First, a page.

American Airlines asks U.S. government not to use its planes for separating families

- American Airlines said Wednesday that it asked the Trump administration not to use their flights to carry migrant children who were separated from their parents by immigration authorities.

"We have no desire to be associated with separating families, or worse, to profit from it," American said in a statement. United, Southwest, Frontier and Alaska also criticized the policy and asked not to be involved in transporting separated children.

Facing growing opposition to his administration's recent policy of separating migrant families, President Donald Trump signed an order later in the day to keep families together at the nation's southern border.

Many airlines have contracts to provide travel services to the U.S. government. American said, however, that the government doesn't provide information about the passengers or their reason for travel.

But even with the public statements, a well-known attorney said he saw several unaccompanied boys getting on an American flight in McAllen on Wednesday afternoon. Attorney Michael Avenatti, made famous for representing Stormy Daniels, now represents 50 immigrant mothers separated from their children.

Avenatti tweeted a photo of the boys from the airport in McAllen before he boarded a flight to DFW International Airport. American responded, saying the government assured them the seven boys were actually being reunited with family members in the U.S.

Avenatti said the mothers he's representing are from Central America and are seeking political asylum.

"We're in the process of trying to locate a lot of these children first, and then I think it's going to be very complicated to reunite a lot of these mothers with their children and I think a lot of these families are going to be permanently destroyed, unfortunately,” Avenatti said in an interview inside DFW Airport with FOX4.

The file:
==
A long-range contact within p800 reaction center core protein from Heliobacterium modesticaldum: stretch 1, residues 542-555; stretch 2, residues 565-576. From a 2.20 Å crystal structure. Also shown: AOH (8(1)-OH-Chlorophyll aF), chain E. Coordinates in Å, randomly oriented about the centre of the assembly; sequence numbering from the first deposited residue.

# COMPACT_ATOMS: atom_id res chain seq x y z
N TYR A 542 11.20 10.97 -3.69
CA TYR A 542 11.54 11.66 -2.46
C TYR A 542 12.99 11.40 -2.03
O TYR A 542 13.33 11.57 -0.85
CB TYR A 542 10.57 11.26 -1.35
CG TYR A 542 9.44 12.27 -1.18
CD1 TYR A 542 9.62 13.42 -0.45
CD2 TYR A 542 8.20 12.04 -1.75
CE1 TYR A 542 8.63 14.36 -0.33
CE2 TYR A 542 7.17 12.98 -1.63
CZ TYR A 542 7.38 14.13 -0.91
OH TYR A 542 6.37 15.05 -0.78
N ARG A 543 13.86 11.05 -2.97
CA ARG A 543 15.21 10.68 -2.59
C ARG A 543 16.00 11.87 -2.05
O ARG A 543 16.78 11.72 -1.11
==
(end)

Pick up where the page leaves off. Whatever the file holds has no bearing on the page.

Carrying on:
Avenatti tweeted a letter one of his clients wrote to her 6-year-old son, Lloyd, and shared the story of how they were separated.

"The officer assured her repeatedly that he was going to bring Lloyd right back to her. That he was only to be taken for a bath,” Avenatti said.

Avenatti said he's located Lloyd in Phoenix. That's where he was headed when FOX4 spoke with him Wednesday night.

"She hoped that he was close by even though they had been separated. She doesn't understand why he would've been sent to Phoenix. It makes no sense to her,” Avenatti said.

Avenatti said he has two clients, two mothers, who have already received deportation paperwork -- but they do not know where their children are or whether there is a plan to deport them together.

Passengers FOX4 spoke with at DFW Airport on Wednesday afternoon praised American Airlines for declining to take anymore detained children on their flights

But a spokesman for the Homeland Security Department criticized the airlines in strong terms, accusing them of no longer wanting to help the agency protect the traveling public and reunite unaccompanied illegal immigrant children with their families.

"Despite being provided facts on this issue, these airlines clearly do not understand our immigration laws," the spokesman, Tyler Houlton, said in a statement. He accused the airlines of "buckling to a false media narrative."

American and United said they do not know whether any migrant children separated from their parents have been placed on their flights.

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